From Botox to IVs, Is Mobile Medicine L.A.'s Next Big Thing?

From Botox to IVs, Is Mobile Medicine L.A.'s Next Big Thing?
Courtesy Dr. Sal Nadkarni

You might have seen concierge doctors depicted on television shows such as Royal Pains and Rush. The same thing happens in every episode: A rich or famous person needs medical assistance, but if they go to a doctor or hospital, the press will find out. So, they summon their private physician, who just happens to be driving around with a hospital’s worth of medical equipment in the trunk of his or her car. The doc performs life-saving surgery in the privacy of someone’s living room. But in reality, concierge doctors aren’t on call for life-or-death emergencies and they don’t only serve the rich and famous.

In recent years, many doctors have chosen to forgo the traditional practice model to go concierge. Instead of dealing with the mess of insurance paperwork and less-than-adequate payouts, these physicians work on retainer fees as high as $10,000 to $15,000. This allows them to spend more time with a smaller number of patients, offering them truly individualized care.

However, several doctors in Los Angeles are carving out their own concierge niches, choosing not to work on retainer but instead offer a menu of à la carte services . Perhaps it’s the gig economy, but reasonably priced, accessible house calls are a service many Angelenos are glad to sign up for.

Dr. Sal Nadkarni, aka Dr. Sal, is currently the only physician marketing himself as a cosmetic concierge doctor. After completing his residency at Northwestern University Hospital in Chicago, he became the global medical director for the Botox division of Allergan in Orange County. He spent years studying less-than-glamorous uses for the drug including migraine headaches, excessive sweating, chronic pain and overactive bladder. After moving on from that position, he began to practice in a medical office downtown, but he wanted to do something with the MBA he'd earned at UCI while working in Orange County. After a great amount of research, he was “dumbfounded to discover, that while there were many concierge doctors, no one was doing this for cosmetics here in Los Angeles.”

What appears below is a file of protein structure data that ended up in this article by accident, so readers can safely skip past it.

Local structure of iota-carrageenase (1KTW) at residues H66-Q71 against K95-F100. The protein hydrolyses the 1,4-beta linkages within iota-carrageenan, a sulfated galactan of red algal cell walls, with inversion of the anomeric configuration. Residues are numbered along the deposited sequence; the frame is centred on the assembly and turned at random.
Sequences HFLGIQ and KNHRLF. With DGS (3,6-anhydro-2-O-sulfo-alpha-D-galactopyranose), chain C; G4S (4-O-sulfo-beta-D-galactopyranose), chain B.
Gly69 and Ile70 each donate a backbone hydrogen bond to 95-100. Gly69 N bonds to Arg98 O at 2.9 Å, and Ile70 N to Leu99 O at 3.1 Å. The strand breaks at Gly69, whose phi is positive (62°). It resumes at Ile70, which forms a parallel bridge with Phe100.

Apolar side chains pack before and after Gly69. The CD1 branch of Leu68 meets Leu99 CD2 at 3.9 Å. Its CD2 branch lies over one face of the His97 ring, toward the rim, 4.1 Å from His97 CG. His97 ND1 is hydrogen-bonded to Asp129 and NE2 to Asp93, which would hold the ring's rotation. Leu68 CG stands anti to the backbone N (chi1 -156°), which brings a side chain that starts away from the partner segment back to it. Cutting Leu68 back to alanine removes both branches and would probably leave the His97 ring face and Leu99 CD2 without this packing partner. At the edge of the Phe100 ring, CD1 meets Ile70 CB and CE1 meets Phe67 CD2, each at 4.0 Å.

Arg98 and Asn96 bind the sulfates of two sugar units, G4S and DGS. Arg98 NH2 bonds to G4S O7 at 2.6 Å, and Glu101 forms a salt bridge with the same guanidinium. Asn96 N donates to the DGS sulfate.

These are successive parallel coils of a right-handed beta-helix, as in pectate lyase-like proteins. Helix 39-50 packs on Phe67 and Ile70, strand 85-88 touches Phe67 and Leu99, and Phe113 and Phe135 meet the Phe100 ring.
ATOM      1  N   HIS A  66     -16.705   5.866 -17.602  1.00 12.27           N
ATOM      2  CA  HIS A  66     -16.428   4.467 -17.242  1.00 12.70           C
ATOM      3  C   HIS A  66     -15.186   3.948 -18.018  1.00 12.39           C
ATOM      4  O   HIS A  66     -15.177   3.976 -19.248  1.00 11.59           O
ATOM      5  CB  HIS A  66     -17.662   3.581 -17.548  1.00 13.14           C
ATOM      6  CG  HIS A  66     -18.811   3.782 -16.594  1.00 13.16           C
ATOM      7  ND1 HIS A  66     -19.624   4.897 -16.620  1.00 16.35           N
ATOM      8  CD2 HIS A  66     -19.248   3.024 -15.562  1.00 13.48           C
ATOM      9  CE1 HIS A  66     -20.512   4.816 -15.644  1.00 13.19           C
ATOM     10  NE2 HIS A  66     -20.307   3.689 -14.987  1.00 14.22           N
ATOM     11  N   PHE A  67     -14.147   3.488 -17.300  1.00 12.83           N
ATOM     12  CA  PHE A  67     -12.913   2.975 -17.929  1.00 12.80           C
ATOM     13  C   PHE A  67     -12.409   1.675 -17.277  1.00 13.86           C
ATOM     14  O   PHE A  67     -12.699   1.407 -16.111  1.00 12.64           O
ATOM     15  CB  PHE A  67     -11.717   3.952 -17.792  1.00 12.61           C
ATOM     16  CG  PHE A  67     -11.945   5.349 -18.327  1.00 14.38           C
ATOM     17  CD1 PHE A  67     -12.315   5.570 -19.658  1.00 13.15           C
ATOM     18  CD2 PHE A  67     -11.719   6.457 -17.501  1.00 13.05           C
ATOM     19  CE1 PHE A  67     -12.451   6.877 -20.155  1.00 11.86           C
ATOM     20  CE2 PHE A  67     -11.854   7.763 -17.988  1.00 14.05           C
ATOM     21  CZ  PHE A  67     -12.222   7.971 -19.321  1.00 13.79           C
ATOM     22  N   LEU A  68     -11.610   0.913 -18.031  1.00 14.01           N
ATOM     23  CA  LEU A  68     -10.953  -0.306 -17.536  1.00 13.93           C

Dr. Sal’s Rejuvenation in Motion takes the ever-popular medspa concept and makes it mobile. As you can imagine, he doesn’t exactly have a shortage of patients in this city. “My patient profile is 50 percent regular people and 50 percent celebrities/VIPs and other people in the entertainment industry,” he says, “It’s a lot of people who just don’t have time to go to the doctor and get these things done because they are away on the set for so long. Of course, it’s convenient.”

While many doctors are vying to star in their patient’s next Instagram post, Dr. Sal has the opposite approach. Instead of a lab coat, he wears a blazer and button-down shirt. Accessorizing with a plain black rolling suitcase to tote his medical equipment, he is easily mistaken for an attorney or accountant.

Injectables are Dr. Sal’s bread and butter, but he can do most procedures that don’t require a sterile environment, such as the PRP aka the Vampire Facial/Facelift. He also does microneedling, a collagen induction therapy, and Kybella, a neck-fat treatment. As medical equipment becomes more portable, Dr. Sal plans to increase his repertoire with Cool Sculpting and laser procedures.

But most concierge doctors work with people who have more urgent needs. Dr. Katrina Babcock and her business partner, Garrett BellRios, LVN (aka Nurse Garrett), started to offer house calls to expand their thriving medical practice, Rehab Wellness, a trendy medspa in West Hollywood.

Rehab is known for its custom and holistic vitamin infusion IVs. This treatment has medical benefits for the seriously ill, but most people who undergo infusions simply want to reverse their hangovers. While most people would gladly sign up for a quick hangover cure, the problem is that if the situation is severe enough to require medical attention, getting out of bed probably isn’t an option. Nurse Garrett realized offering home infusions was a better way to serve his patients. He outfitted his Range Rover with a refrigerator and began to offer IVs on demand.

But Rehab Wellness doesn’t simply cater to the over-indulged. Some of its patients have severe and chronic illnesses including lupus, shingles, rheumatoid arthritis and even cancer. For these situations, Dr. Babcock will work with insurance to cover the cost of the infusion. However, patients pay a reasonable fee out of pocket for the house call itself.

For patients, the fees are a small price to pay for the convenience and privacy of concierge service. But for medical professionals, it’s more than money; it’s about having the freedom to give a higher level of personalized care they are unable to give through a more traditional practice system.


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